A Comparison of Foraging Site Characteristics of Two African Resident Insectivorous Birds in a Burned Habitat
Detailed investigation of the foraging site utilised by avian species may reveal the habitat factors important in their conservation. This study compared the foraging sites of the Sunlark, Galerida modesta and Familiar Chart, Cercomela familiaris (both African resident insectivorous birds) a week after fire engulfed about one third of the 300 ha of the Amurum Forest Reserve, Nigeria. Foraging sites were compared based on proxies of food availability (ant, grasshopper and other insect abundance) and vegetation structure. Data on food availability and vegetation structures were obtained by quadrate sampling while foraging spots were determined from four stratified transects each surveyed four times during the study. Food availability was not a significant predictor of foraging site characteristics between the two bird species. However of the nine vegetation variables measured, grass height and proportion of burned grass cover per foraging site significantly distinguished the foraging sites of the two bird species; Sunlark foraged more at sites with shorter grasses and high proportion of burned grass cover as compared to the Familiar Chat. The characteristics of the foraging sites observed might have implications on the foraging success of the birds in line with literature on the Influences of vegetation structure on avian foraging behaviour.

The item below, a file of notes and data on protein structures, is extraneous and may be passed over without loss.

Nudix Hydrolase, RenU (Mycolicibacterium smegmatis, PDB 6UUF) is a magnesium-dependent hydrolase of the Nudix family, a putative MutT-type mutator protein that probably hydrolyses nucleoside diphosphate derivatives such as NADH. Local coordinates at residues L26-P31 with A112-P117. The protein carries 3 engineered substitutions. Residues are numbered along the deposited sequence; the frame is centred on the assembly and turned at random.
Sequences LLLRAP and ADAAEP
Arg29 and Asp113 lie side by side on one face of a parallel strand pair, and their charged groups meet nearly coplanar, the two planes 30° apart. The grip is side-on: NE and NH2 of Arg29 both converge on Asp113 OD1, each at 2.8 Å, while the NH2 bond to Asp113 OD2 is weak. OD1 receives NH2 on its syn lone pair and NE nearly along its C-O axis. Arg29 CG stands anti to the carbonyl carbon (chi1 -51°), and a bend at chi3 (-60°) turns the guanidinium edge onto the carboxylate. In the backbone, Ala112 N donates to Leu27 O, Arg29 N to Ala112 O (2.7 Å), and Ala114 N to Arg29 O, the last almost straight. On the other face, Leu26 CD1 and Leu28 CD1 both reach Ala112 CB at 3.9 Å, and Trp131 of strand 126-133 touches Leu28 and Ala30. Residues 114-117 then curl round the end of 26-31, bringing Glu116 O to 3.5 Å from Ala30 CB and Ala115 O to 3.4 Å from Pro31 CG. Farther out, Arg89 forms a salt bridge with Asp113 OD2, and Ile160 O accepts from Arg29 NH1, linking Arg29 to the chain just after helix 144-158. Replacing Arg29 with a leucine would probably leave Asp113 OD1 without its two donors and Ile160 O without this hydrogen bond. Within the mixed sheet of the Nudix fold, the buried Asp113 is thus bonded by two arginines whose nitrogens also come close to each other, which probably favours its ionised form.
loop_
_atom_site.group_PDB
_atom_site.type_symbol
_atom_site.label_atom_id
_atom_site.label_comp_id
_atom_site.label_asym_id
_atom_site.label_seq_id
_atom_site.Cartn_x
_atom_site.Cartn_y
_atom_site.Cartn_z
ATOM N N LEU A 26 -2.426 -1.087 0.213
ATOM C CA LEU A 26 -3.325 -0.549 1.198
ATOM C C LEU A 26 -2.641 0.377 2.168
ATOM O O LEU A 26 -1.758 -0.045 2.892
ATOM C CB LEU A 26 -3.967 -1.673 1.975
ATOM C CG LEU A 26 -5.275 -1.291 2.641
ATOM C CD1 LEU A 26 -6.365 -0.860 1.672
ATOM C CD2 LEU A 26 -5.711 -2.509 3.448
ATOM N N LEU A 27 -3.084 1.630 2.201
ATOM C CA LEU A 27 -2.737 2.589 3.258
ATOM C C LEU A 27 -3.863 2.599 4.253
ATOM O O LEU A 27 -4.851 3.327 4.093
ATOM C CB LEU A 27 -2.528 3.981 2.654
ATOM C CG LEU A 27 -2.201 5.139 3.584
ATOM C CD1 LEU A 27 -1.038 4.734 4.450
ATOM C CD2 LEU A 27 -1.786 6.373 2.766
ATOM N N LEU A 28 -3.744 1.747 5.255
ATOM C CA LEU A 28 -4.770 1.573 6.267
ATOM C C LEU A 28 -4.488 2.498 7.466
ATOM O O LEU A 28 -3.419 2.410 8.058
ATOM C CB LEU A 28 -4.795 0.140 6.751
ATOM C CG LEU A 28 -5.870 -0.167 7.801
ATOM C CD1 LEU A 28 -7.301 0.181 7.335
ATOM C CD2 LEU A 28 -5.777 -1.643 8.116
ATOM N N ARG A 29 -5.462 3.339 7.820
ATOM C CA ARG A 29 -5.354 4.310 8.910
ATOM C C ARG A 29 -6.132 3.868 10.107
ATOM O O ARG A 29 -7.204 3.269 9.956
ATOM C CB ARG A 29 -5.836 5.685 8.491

Key words: Foraging site, Insectivorous birds, Burn, Vegetation structure, Food availability